The oath very clearly calls for the education on men and these are the principles on which many men were brought into the Hippocratic tradition, but what about women? well, simply put, not many women were trained in the Hippocratic tradition and as far as we know, no woman every contributed to the writings in the Hippocratic corpus (Retief, 2005).

This meant that there must have been other ways for women to get medical education and one of these ways was the reading of preexisting medical treaties and textbooks. As stated before, training of medical practitioners in general was not uniform and formal certifications did not exist. This is not to say, however, that there was not a working idea of what training a midwife or physician should have. Soranus talks extensively on the requirements for a good midwife, and while this page does not deliberate on that, it is important to recognise that if there were good and competent midwives, there must also have been bad and incompetent midwives. This suggests that training was essential and although Soranus’ Gynacology (1st- 2nd C. CE) was likely written for all people weather they studied medicine or not, there are entire sections like 4.60. which describe in great detail how a midwife should go about re-orienting a child and correcting its positions to solve difficulty in birthing. These are sections that could only have been directed towards midwives and their training. Another writer Herophilus’ his work called “Maieutikon” (4th -3rd C. BCE) was explicitly for use as textbooks and the importance of women in these roles to be able to read the medical texts of the past (literate), is one of the key qualities Soranus outlines in his “What Persons Are Fit to Become Midwives”.

Mousa 2nd-1 st C BCE

Μοῦσα Ἀγαθοκλέους ἰατρείνη.
Mousa, a physician, [daughter] of Agathocles.

(retief, 2005, p. 177)

This grave inscription for Mousa in itself is not very unique. But the fact that it is accompanied by a funerary stele in which a women (presumably her) holds a scroll. This is important because it gives insight into how women were viewed in regards to education. If in the funerary context, a stele of woman is holding a scroll, it means at least enough to say that she was literate and reading and writing were very central to who she was in her life. The stele also works as an indicator of wealth suggesting that Mousa was, like Antiochis, from a decently wealthy family.

The ability to learn from others and learn from the work of others begins to requisite women who have studied in their medical professions and be trained even if they are not being trained outside the house. In this context, these works as scholarly textbooks were to service the ever growing number of midwives and female physicians may have read in order to further their skill.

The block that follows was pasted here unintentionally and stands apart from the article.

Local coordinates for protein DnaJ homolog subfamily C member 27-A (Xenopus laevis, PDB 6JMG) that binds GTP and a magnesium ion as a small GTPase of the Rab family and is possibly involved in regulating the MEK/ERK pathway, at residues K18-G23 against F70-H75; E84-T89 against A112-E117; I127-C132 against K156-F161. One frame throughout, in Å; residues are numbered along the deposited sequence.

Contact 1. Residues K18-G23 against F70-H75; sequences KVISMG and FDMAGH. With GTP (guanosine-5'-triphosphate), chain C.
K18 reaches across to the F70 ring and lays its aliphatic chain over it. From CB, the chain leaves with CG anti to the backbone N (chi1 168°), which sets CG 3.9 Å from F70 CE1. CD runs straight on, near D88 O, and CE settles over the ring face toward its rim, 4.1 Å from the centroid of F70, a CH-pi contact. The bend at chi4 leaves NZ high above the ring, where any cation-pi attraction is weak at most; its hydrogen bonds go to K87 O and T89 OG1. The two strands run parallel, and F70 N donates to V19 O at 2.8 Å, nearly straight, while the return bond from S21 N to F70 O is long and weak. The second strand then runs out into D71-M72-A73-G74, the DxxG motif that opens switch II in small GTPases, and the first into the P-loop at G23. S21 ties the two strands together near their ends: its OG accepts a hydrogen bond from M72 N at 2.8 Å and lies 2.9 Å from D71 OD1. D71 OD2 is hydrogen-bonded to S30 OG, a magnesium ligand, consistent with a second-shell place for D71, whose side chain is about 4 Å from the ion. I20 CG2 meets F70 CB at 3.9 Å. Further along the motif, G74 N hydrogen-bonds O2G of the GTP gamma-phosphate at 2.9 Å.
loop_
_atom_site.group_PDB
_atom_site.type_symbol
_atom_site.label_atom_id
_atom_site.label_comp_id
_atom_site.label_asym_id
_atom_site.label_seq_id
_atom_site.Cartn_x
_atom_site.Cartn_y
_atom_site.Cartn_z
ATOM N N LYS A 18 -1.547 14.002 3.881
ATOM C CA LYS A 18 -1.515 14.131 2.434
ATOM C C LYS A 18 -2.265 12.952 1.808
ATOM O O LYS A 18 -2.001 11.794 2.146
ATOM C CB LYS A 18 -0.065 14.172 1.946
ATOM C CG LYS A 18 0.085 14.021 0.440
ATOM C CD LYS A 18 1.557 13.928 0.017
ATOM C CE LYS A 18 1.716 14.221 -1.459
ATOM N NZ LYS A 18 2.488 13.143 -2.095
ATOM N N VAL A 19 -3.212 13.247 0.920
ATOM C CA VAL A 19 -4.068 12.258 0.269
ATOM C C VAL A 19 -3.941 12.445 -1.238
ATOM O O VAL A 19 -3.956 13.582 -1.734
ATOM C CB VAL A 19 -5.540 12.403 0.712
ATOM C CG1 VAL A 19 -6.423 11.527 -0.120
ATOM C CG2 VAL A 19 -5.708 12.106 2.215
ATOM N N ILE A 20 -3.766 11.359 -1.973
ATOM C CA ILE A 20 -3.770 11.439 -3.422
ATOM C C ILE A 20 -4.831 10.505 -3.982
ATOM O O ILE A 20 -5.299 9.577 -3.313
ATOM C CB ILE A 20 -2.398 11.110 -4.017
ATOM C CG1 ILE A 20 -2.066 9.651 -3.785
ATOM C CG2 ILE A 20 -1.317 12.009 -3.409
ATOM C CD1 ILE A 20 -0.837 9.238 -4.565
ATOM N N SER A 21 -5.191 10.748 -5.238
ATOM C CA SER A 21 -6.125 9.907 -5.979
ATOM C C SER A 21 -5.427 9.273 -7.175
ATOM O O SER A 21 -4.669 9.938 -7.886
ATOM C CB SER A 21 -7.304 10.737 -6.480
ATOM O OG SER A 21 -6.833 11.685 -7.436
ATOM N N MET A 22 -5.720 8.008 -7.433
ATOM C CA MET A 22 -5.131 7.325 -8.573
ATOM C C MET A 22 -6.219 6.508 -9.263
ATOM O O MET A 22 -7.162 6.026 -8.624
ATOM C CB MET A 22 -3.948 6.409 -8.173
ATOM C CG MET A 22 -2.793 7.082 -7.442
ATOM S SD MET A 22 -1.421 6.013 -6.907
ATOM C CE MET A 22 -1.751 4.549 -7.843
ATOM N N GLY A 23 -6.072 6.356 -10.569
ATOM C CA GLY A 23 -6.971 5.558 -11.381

This all constitutes resources women may have used to teach themselves, but references to formal training received by a women from trained physicians do exists.

firstly, we have Restituta’s inscription from the 1st C. CE, made for her teacher

Τι(βερίῳ) ∙ Κλαυδίῳ Ἀλκίμῳ ∙ ἰατρῷ Καίσαρος ∙ ἐποίησε Ῥεστιτοῦτα ∙

πάτρωνι ∙ καὶ ∙ καθηγητῇ ἀγαθῷ καὶ ἀξίῳ· ἔζη(σε) ἔτη πβʹ

For Tiberius Claudius Alcimus, physician of Caesar. Made by Restituta,

for her patron and professor, good and worthy, he lived 82 years

(Furst, 1997, p. 142)

Restituta’s connection with Tiberius Claudius Alcimus is decidedly not familial and is crucial in understanding women’s training from outsiders. Her description of him as “good” and “worth” makes it clear that although they were not related by family, the relationship between the two of them was close.


Flemming, R. (2007). Medicine and the making of Roman Women Oxford: Oxford University Press.

Euripides. (2014). Euripides’ Hippolytus. (Helleran, M., trans.). Williamsburg, VA: Focus Classical Library. (Original work published 428 BCE)

Bloomfield S. T. (1846). Lexilogus Scolasticus of A Greek and English Vocabulary, On a New and Improved Plan; Comprising All the Primatives of Any Importance; Together with Some Derivatives. London: Gilbert and Rivington printers.

Retief, F. and Cilliers P. L. (2005). The Healing Hand: The Role of Women in Ancient Medicine. Acta Theologica Supplementum 7, 165-188. 

French, V. (1986), Midwives and Maternity Care in the Roman World, Helios, New Series, 13 (2), 69-84.

Booth, A. (1979). The Schooling of Slaves in First-Century Rome. Transactions of the American Philological Association (1974-), 109, 11-19.

Hippocrates. (1983). Hippocratic Writings (2nd ed.). ( Lloyd, G., trans). London: Penguin Books. (Original work published 460 BC-377 BC)

Hippocrates. (1975). Hippocrates: “Diseases of Women 1.(Hanson, A., trans). University of Chicago Press1(2), 567-584.

Llewellyn-Jones, L. (2003). Aphrodite’s Tortoise: The Veiled Woman of Ancient Greece. Swansea: The Classical. Press of Wales.

Soranus of Ephesus. (1991). Soranus’ gynecology. (Owsei, T., Trans.). Baltimore: Johns Hopkins University Press. (Original work published 1st-2nd C. CE)

Irving, J. (2012). Restituta: The Training Of The Female Physician. Melbourne Historical Journal, 40(2), 45-57

Lefkowitz, Mary R. and Maureen B. Fant (2005), Women’s Life in Greece and Rome: A Source Book in Translation. Baltimore. MD: Johns Hopkins University Press.

Dioscorides. (1934). Materia Medica: The Greek Herbal of Dioscorides. Goodyear J.,  Theodore R. G. (eds.). Oxford: Oxford University Press.

James, S. L., and Dillon S. (2012). A Companion to Women in the Ancient World. John Wiley & Sons, Blackwell Publishing.

Furst, Lilian R. (1997), Women Healers and Physicians: Climbing a Long Hill. Lexington: University Press of Kentucky.

Grant, M. (1960). The Myths of Hyginus. Lawrence: University of Kansas Press.

Scott, A. M. (1932) The Civil Law. Cincinnati: The Central Trust Company